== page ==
The metal rockers have shared they will be celebrating 20 years of music and hitting the road for an all-new headlining tour this winter!
The “20 Years of Bullshit Tour” will kick off November 12 with a show at the Metro in Chicago, IL. From there, the group will hit a slew of cities across the U.S. including Denver, Los Angeles, Dallas, Atlanta and Baltimore. A final performance at Pittsburgh’s Mr. Smalls Theatre will close out the 23-date run on December 12.
Every Time I Die will be joined by supporting acts and fellow metal rockers Turnstile, Angel Dust, and Vein. The anniversary tour will launch after the band wraps up a few dates with rock band Fall Out Boy in September on their M A N I A Tour.
Who Is Every Time I Die?
Every Time I Die (ETID) was formed by Buffalo, NY brothers Keith and Jordan Buckley in the winter of 1998. They were discovered during an initial short tour of shows that covered the Buffalo and Toronto, Canada area and went on to release their debut EP, Burial Plot Bidding War, in 2000. The band’s first full-length album, Last Night in Town, dropped in 2001 and lead to a tour with Killswitch Engage the following year.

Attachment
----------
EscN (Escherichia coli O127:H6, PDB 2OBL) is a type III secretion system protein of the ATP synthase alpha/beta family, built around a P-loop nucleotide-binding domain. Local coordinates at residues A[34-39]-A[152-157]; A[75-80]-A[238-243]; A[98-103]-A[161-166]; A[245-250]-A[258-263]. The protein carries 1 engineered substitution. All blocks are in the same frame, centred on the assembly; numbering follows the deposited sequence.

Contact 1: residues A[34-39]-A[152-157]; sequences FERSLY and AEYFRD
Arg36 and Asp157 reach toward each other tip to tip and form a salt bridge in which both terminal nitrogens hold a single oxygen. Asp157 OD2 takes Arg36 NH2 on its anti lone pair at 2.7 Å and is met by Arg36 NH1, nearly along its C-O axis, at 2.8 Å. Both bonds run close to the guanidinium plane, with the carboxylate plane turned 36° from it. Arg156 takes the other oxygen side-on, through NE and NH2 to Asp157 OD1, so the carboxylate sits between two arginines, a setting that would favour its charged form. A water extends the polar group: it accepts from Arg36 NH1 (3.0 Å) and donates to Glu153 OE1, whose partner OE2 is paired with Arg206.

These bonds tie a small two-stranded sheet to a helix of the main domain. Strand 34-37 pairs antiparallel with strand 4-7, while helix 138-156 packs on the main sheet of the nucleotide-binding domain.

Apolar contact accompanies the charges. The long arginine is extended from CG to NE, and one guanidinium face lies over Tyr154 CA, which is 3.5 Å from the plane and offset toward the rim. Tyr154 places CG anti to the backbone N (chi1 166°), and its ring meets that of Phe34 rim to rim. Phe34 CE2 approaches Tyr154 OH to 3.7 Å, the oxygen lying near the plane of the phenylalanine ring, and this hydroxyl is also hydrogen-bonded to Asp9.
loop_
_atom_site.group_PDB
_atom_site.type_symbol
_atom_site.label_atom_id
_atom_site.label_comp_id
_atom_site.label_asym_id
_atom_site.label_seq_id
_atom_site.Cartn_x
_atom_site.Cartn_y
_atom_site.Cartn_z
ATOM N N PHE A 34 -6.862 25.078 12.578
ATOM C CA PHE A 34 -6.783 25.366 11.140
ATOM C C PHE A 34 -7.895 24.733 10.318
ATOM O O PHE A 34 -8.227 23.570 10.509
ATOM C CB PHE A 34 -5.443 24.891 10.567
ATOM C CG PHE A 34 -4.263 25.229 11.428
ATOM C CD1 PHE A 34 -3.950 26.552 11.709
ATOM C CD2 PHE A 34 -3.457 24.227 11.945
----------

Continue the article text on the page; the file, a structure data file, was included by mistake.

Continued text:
ETID has made many appearances on tours and festivals including several stints with the Vans Warped Tour and a run with the heavy-metal music festival Ozzfest. Following a series of lineup changes over the years, ETID’s current lineup consists of Andy Willliams, Stephen Micciche, Clayton Holyoak and original members Keith and Jordan Buckley.
Although their genre has been described as heavy metal/hardcore punk, ETID’s style is strongly influenced by Southern rock. "The grit of Southern rock bands is the one commonality that the band has,” front man Keith Buckley stated. “It's something we all appreciate and grew up on, in a sense; mainly because it was the type of music that made a coarse poetry out of nature."
ETID has released a total of eight studio albums, including their latest project, 2016’s Low Teens. The album takes listeners on an emotional journey as the lyrics reflect the feelings experienced by Jordan Buckley following his wife’s complicated pregnancy and the emergency birth of his son. “There was nothing I could do; I was sitting there holding her hand,” he said in an interview. “It showed me new depths of what I am capable of feeling, especially after so many years of being in a band where you think you’ve dulled all of your edges by now.” Low Teens was named for the freezing temperatures that beat down on the Buffalo area during the time it was being recorded.